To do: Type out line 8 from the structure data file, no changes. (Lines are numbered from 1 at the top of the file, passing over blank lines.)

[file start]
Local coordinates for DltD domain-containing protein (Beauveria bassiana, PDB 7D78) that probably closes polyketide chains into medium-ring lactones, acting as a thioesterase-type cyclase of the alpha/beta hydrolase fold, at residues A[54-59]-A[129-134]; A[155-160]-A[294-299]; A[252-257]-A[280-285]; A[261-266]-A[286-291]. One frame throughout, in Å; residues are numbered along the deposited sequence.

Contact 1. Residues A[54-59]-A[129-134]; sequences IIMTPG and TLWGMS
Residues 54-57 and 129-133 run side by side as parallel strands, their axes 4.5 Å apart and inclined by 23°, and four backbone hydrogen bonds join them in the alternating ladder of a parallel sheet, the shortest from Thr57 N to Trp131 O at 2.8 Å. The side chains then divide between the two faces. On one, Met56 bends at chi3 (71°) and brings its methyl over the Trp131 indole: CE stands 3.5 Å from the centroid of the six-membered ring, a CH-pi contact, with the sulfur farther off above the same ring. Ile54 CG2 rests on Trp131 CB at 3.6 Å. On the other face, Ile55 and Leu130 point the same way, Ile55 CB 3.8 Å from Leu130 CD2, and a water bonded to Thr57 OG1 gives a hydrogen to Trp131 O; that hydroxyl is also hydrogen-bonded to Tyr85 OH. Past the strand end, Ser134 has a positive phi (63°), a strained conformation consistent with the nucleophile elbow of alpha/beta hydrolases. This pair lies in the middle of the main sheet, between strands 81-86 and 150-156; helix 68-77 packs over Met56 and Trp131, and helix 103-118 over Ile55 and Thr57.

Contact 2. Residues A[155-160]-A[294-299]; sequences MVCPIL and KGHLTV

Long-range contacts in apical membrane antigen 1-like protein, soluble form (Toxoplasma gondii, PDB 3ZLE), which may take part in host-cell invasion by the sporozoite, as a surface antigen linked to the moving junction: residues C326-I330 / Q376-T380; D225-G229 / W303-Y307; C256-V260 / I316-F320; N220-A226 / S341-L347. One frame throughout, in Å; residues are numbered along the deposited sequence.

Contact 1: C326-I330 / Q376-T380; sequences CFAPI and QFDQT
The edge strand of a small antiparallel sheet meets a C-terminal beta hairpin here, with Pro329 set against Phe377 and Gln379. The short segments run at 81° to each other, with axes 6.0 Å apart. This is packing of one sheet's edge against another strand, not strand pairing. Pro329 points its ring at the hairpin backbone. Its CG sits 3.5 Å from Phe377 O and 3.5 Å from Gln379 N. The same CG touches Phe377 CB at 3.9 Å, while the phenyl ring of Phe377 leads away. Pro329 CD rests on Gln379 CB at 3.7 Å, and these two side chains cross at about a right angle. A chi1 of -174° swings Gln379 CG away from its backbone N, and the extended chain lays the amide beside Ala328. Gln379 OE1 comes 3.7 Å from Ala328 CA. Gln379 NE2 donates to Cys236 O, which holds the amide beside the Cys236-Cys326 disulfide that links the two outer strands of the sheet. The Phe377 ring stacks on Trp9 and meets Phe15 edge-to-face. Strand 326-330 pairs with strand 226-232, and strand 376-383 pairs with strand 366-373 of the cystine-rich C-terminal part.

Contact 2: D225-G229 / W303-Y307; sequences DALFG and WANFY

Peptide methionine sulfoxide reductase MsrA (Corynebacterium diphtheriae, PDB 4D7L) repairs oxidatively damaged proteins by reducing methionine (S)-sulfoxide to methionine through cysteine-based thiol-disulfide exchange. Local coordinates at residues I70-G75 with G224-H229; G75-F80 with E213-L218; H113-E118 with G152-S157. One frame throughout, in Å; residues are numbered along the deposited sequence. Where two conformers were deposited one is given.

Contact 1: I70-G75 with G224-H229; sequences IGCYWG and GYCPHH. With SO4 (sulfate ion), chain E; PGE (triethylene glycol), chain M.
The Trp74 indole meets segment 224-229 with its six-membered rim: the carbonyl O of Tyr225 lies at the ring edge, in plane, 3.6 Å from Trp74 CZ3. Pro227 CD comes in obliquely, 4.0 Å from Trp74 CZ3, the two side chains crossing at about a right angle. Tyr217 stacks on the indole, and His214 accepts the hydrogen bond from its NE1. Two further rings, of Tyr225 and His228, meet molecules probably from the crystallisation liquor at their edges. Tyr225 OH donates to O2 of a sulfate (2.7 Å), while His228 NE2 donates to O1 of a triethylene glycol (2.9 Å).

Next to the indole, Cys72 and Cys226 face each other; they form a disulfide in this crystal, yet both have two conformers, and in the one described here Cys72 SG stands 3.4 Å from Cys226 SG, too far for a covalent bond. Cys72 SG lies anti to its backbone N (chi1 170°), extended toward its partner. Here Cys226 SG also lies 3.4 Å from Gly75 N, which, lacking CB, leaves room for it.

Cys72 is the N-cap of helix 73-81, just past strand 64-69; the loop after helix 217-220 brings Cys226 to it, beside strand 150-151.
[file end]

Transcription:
Contact 2: D225-G229 / W303-Y307; sequences DALFG and WANFY